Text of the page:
Goodnight decided to go with the officers, who questioned him for an hour and a half, he says. "They were asking questions about our organization, about other activist organizations on campus, like who is involved with it, and who I thought might be involved or have connections with anarchists or terrorist groups." Goodnight says such he knows of no such connections. But the questioners wanted names of people he knew. "It seemed like kind of a fishing expedition to get more information about all these activist groups on campus."
Nickel did not return calls for comment. Powell declined to comment.
What made these investigators seek out Goodnight? "Apparently they got my name because my name is on the permit for this, Honk for Peace. We've been doing this for a year and a half, ever since the bombs started dropping in Iraq. We do it every Friday."
Goodnight, who is co-chair of the Campus Greens, says he isn't the only one who's had visits from Nickel and Powell. "It wasn't just me they went to talk to, actually. There were other members of our group that they showed up at their doors, banging on their dorm room doors." Another student who had been questioned and attended Friday's event chose not to comment.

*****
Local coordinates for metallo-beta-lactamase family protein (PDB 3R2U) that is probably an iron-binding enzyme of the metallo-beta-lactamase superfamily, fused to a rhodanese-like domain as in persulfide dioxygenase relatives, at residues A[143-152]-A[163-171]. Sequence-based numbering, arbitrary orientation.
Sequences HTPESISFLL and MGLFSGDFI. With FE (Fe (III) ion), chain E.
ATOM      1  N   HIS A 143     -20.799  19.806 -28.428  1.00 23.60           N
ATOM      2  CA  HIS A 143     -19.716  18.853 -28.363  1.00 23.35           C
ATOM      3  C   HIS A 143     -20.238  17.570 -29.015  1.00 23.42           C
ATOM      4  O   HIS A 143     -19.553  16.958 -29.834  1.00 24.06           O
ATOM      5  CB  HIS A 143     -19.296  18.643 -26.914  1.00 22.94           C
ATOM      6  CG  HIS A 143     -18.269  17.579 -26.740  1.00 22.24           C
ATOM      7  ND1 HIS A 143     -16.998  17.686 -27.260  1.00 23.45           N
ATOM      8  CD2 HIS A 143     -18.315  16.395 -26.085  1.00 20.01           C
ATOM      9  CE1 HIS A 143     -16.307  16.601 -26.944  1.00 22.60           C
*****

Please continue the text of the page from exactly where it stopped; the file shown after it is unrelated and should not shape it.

But other student activists remain outspoken. Elena Everett of the Campus Greens sent out press releases for the Friday Honk for Peace, asking for support from other activists "to defend freedom of speech in Raleigh." Within two days, e-mails of support poured in from all over the country. "My inbox is just flooding," she says. "Organizations and individuals want to support us and voice their opposition to intimidation. So that's been really positive."